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Antibiotic-Resistant Organisms (ARO)

Learning About Antibiotic-Resistant Organisms (ARO) in the Hospital

​​What are ARO?

ARO are bacteria (germs) that are resistant to commonly used antibiotics. This means that some types of antibiotics can’t kill them. Examples of ARO are methicillin-resistant Staphylococcus aureus (MRSA) and vancomycin-resistant enterococcus (VRE).

MRSA: Staphylococcus aureus are germs that live on the skin and in the noses of many people. MRSA is a type of Staphylococcus or "staph" bacteria that some antibiotics can’t kill. MRSA is different from other types of staph because it can’t be treated with certain antibiotics, such as methicillin.

VRE: Enterococcus are germs that live in the small and large bowels. VRE are enterococcus bacteria antibiotics such as vancomycin can’t kill.

How are ARO spread?

ARO can live on hard surfaces (such as countertops and toilets) or medical equipment (such as bedrails) for days or even weeks.

ARO can spread on unclean hands and surfaces touched by a person who is carrying or infected with an ARO. To help stop ARO from spreading, clean your hands (also called hand hygiene) with soap and water or alcohol-based hand rub. Clean surfaces as well.

How harmful are ARO?

Colonization means that ARO live on people, but they don’t cause any health problems. For most people, colonization with an ARO isn’t dangerous and doesn’t make them sick because their immune system keeps it under control.

Infection is when ARO causes symptoms of infection such as pain and fever. Some people may be at risk of getting an ARO infection. As with any other type of infection, it can become serious (e.g., an infected wound or pneumonia).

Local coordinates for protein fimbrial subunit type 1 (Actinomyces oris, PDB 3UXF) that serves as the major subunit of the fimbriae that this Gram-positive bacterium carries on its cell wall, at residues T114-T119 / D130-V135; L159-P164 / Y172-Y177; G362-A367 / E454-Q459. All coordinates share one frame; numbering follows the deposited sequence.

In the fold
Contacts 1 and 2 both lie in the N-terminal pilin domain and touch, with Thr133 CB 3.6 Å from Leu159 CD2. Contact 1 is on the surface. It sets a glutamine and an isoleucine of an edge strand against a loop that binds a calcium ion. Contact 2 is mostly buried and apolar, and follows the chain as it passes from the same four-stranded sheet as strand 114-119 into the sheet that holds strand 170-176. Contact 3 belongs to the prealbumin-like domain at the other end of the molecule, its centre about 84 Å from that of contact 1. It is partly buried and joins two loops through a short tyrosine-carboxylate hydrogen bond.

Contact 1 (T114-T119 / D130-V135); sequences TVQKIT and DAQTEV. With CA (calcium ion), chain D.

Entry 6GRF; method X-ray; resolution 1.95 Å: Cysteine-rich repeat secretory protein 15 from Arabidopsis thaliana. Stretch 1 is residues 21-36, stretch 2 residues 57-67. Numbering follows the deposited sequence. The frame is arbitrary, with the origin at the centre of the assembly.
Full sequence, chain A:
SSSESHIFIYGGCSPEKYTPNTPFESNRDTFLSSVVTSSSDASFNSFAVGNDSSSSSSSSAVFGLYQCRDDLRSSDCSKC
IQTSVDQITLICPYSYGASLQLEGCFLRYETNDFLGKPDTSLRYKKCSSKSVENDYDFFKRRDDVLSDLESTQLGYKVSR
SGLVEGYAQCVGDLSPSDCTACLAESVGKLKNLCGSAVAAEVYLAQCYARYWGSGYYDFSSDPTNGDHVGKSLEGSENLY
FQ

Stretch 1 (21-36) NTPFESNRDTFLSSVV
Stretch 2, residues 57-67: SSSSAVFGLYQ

How are ARO treated?

People who are colonized with an ARO, also called carriers, are not usually treated with antibiotics. Colonization may go away without any treatment.

People infected with an ARO often get antibiotics. It’s very important to finish taking the whole prescription of antibiotics, even if you’re feeling better.

What happens if I’m a patient in the hospital?

The hospital may take extra precautions to prevent ARO from spreading to other patients. If you’re on extra precautions, a sign on your door will describe the Contact Precautions that people need to follow before entering your room.

How can I stop ARO from spreading?

To stop ARO from spreading, do the following every time you leave your room:

  • Clean your hands (wash your hands with soap and water, or clean them with alcohol-based hand rub). You don’t have to wear gloves.
  • Wear a clean, fresh hospital robe (housecoat) over your pajamas or clothes.
  • Ask your healthcare provider to cover your wounds with a clean dressing, or to change your dressing if it’s dirty or falling off.
  • Clean or ask for help with cleaning places that get touched a lot on your wheelchair, walker, cane, or IV pole.

What can I do at home?

There are simple things you can do at home to stop ARO or any other infections from spreading:

  • Clean your hands regularly. This is the best way to stop germs from spreading.
  • Do not share personal items such as towels, clothing, bar soap, or razors.
  • Clean your home regularly, especially the kitchen and bathroom. Refer to Learning about Reducing Germs and Infection in the Home for tips to stop germs from spreading at home.
  • Wash clothing using regular laundry soap in the regular wash cycle.
  • Clean shared items (e.g., sports equipment or surfaces like counters) with a household disinfectant.
  • See a doctor if you have any signs of an infection such as pain or fever.
  • Cover wounds that are draining with a clean, dry dressing.
  • You may go to work as usual. If you work with or near food, always use safe food handling procedures.
  • Tell your healthcare provider if you have an ARO or have had an ARO in the past.

Is it safe for people to visit me?

Yes, it’s safe for family and friends to visit you.

Current as of: March 29, 2019

Author: Infection Prevention and Control, Alberta Health Services